Near the beginning of the story, this “small, yellow and leechlike” creature is implanted in Arthur Dent’s ear, allowing him to communicate with alien creatures of all time and space, and to engage with the novel’s farcical conquests, tantrums, neuroses and mass exterminations. Honorifically named because it erases human penalty for arrogance, the creature’s talent is a cure worse than the disease. Perhaps it’s for the best that, after Babel’s fall, we were sent to our corners, bounded by language. Peace has as much to do with what we don’t know about each other as it does with what we do know. We’ll know that peace has broken out when we’re all sitting under our own fig trees without fear; but if I knew what you really think of me, it could make me afraid, very afraid. No telling then what I might do to you. Or you – see how empathic I am! how symmetrical my moral reasoning! – to me. There’s a long-developed art of peace called diplomacy. Knowing when to shut up. Knowing when not to break down barriers to comprehension. If you can’t say anything nice, then . . .

There’s a motto of my church’s religious education, a “chalice-lighting” that hangs on the wall to be spoken near the beginning of worship. “Let us light a candle of understanding in our hearts, so that we may understand how other people think and feel.” It’s a good lesson for children, who begin (if they are lucky) as idolized masters of all they survey, and two mere decades later must find their way alone across the world’s savage trading floor, seeking direction amidst a multitude of other atoms who shriek their claims of value. If children don’t learn that there are other people, and that those other people think and feel, there’s not much safety to be had in this world. If they don’t learn to hear some of those thoughts and feelings as comparable to their own, there’s not much happiness. But what should we grownups do if we come to understand that what my neighbor thinks and feels is a transcendental desire to kill us, and our children?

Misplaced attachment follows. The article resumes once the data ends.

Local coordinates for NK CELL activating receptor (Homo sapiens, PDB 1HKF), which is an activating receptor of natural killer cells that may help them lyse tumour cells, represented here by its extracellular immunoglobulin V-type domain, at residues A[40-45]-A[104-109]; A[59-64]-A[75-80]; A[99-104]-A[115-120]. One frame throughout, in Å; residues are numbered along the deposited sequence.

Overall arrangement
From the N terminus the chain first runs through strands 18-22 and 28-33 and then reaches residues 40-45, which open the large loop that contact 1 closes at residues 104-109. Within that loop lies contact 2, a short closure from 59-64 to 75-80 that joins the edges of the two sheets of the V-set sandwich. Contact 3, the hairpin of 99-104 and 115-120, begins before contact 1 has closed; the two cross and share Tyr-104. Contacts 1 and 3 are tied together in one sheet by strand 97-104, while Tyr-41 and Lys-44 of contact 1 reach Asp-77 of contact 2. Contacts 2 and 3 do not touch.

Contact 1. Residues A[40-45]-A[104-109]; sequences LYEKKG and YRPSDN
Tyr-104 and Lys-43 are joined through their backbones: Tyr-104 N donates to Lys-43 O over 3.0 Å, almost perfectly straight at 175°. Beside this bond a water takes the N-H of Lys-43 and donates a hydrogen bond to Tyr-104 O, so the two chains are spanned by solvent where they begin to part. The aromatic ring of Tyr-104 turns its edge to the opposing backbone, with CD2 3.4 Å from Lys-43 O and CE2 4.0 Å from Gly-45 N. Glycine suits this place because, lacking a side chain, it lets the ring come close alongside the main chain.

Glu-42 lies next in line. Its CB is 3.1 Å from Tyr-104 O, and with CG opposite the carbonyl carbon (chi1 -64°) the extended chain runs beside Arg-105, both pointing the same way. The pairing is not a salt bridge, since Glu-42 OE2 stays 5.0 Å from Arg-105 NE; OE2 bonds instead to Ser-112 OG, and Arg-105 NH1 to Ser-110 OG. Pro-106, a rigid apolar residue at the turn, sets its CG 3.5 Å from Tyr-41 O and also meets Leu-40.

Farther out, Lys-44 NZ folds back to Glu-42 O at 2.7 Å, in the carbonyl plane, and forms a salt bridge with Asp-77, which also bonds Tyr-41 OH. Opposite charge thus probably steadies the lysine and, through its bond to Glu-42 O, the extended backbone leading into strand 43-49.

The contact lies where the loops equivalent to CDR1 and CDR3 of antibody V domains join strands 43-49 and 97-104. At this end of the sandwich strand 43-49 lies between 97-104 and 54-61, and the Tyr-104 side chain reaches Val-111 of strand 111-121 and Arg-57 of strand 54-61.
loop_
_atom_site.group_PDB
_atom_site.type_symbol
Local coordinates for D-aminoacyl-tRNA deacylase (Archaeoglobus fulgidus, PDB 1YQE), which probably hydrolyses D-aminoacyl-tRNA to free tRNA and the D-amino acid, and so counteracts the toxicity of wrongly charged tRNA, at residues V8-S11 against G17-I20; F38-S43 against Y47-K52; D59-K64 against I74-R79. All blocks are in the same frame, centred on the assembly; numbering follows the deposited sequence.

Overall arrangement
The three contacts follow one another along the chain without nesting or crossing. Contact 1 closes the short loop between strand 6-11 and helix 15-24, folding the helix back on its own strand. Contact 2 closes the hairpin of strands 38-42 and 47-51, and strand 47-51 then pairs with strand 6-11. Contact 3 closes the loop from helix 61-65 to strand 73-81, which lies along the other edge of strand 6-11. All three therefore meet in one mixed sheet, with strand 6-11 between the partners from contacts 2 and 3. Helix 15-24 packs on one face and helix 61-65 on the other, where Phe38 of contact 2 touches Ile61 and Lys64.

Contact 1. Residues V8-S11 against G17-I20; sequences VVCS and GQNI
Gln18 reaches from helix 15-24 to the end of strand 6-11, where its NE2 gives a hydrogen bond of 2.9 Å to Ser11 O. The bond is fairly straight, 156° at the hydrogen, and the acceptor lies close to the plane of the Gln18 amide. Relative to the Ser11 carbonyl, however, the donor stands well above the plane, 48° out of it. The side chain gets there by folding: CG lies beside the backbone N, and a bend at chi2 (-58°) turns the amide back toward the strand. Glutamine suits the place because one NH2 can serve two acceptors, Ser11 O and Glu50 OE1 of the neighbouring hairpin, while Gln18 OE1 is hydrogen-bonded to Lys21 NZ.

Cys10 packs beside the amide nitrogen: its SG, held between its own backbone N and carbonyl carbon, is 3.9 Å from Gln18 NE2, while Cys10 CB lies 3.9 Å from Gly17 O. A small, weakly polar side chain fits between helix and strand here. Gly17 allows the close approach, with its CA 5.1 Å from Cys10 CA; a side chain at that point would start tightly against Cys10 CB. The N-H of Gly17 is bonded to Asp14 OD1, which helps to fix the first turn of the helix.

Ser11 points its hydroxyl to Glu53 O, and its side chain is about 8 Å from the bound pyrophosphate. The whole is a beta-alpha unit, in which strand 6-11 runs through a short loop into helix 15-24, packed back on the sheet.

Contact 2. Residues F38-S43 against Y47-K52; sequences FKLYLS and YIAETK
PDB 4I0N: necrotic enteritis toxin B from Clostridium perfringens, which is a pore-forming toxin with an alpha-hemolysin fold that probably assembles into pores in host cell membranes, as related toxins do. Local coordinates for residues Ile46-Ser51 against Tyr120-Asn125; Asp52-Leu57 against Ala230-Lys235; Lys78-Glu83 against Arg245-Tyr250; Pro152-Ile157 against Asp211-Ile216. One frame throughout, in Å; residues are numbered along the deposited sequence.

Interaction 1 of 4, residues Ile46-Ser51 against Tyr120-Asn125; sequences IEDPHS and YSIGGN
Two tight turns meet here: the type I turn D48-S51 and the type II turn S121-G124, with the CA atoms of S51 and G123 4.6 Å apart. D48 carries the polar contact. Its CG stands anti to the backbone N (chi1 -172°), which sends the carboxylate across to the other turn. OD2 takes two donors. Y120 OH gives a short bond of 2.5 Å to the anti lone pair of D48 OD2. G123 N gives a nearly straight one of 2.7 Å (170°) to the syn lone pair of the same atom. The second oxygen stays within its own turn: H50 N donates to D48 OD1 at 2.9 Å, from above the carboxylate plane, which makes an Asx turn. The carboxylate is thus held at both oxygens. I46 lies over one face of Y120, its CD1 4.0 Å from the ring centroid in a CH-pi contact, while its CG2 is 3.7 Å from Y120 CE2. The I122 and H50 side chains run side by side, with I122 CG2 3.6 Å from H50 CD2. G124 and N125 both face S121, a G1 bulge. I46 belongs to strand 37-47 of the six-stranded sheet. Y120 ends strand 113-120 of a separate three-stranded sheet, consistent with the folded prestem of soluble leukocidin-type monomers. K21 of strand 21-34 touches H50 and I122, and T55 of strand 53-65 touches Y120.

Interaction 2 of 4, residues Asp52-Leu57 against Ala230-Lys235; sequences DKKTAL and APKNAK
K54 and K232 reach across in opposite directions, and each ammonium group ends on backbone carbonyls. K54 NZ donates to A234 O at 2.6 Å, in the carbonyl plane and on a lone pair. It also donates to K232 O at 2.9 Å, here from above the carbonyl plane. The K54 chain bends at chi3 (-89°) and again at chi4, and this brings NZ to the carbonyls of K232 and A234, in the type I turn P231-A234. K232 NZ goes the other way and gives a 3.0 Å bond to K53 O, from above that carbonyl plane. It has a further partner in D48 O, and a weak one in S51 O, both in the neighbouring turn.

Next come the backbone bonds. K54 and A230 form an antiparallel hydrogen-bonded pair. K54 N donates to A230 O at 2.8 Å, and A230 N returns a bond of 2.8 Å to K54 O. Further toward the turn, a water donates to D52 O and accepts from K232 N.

We learned a lot on the eleventh of September eight years ago about what some other people think and feel, and I doubt that we are better for the knowledge. We may think that some proper, timely intervention, by force or by more perfect love, might have forestalled this moral disaster; but the disaster was not forestalled and we got the message right between the eyes, that some people would give their lives to end the lives we cherish. The choices before us now are perilous, pricey and ugly.

It makes me nostalgic for an older form of life, when isolation had a logic. Some places that were hell on earth could be ignored, because they had no power to bring their hell to us. Leave them alone, you can’t fix it, they can’t touch us here. But now a fanatic on dialysis, fugitive in mountains at the end of the earth, can make me gasp every time I – or a child of mine – goes down the subway steps. I wish he and I had never met.

I heard a student minister say he had taken a vow of transparency, never to tell any lies. He didn’t learn how I thought and felt about his vow, because I didn‘t tell him. My God, I thought, the parish will eat you alive; and as for your private life, Lord ‘a' mercy, who will live with your barrage of Too Much Information? These things he’ll have to learn on his own.

I’ve lived with the same person for forty-two years, and I don’t know everything she thinks and feels, nor she of me. Emerson said the Eye – Shakespeare’s I -- is the First Circle. Each of us stands in the center of the horizon that our eye marks out, and if you stand within my circle (and I yours), we might eye each other. We are not identical. Our circles would intersect but, drawn from different centers, they are not the same. I do not comprehend all of you, nor you of me (unless one of us were master, one the slave.) There are reaches of you that, because of my love, I shall never see. You shall not be dissolved in me. Keep something to yourself, for the love of God. Love has its expression, but intimacy has its timely reticence. As for agape, its limits give it life.

Wednesday, September 9, 2009